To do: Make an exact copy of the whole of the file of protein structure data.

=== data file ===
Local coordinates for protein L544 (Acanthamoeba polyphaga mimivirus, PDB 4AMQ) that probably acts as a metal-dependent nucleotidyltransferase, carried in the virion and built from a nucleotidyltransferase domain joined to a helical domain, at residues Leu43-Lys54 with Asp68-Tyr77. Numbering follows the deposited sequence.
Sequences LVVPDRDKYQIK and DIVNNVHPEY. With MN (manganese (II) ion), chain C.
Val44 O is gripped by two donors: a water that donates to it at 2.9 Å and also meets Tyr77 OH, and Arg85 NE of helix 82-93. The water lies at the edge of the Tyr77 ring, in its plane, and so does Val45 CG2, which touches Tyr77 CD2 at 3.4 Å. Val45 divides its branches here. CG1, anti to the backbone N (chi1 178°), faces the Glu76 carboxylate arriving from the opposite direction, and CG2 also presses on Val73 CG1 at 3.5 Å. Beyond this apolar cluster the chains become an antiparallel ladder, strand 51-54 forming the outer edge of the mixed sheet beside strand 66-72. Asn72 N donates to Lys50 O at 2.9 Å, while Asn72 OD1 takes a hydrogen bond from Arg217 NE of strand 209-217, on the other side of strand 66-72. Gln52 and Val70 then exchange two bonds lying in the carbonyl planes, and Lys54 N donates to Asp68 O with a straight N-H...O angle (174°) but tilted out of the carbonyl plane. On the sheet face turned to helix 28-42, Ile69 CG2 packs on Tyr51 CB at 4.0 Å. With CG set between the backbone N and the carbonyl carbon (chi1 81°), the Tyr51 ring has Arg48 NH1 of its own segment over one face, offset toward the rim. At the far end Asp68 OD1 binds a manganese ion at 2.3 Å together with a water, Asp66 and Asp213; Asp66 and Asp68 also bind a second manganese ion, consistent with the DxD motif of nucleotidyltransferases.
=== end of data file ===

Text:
Local coordinates for protein L544 (Acanthamoeba polyphaga mimivirus, PDB 4AMQ) that probably acts as a metal-dependent nucleotidyltransferase, carried in the virion and built from a nucleotidyltransferase domain joined to a helical domain, at residues Leu43-Lys54 with Asp68-Tyr77. Numbering follows the deposited sequence.
Sequences LVVPDRDKYQIK and DIVNNVHPEY. With MN (manganese (II) ion), chain C.
Val44 O is gripped by two donors: a water that donates to it at 2.9 Å and also meets Tyr77 OH, and Arg85 NE of helix 82-93. The water lies at the edge of the Tyr77 ring, in its plane, and so does Val45 CG2, which touches Tyr77 CD2 at 3.4 Å. Val45 divides its branches here. CG1, anti to the backbone N (chi1 178°), faces the Glu76 carboxylate arriving from the opposite direction, and CG2 also presses on Val73 CG1 at 3.5 Å. Beyond this apolar cluster the chains become an antiparallel ladder, strand 51-54 forming the outer edge of the mixed sheet beside strand 66-72. Asn72 N donates to Lys50 O at 2.9 Å, while Asn72 OD1 takes a hydrogen bond from Arg217 NE of strand 209-217, on the other side of strand 66-72. Gln52 and Val70 then exchange two bonds lying in the carbonyl planes, and Lys54 N donates to Asp68 O with a straight N-H...O angle (174°) but tilted out of the carbonyl plane. On the sheet face turned to helix 28-42, Ile69 CG2 packs on Tyr51 CB at 4.0 Å. With CG set between the backbone N and the carbonyl carbon (chi1 81°), the Tyr51 ring has Arg48 NH1 of its own segment over one face, offset toward the rim. At the far end Asp68 OD1 binds a manganese ion at 2.3 Å together with a water, Asp66 and Asp213; Asp66 and Asp68 also bind a second manganese ion, consistent with the DxD motif of nucleotidyltransferases.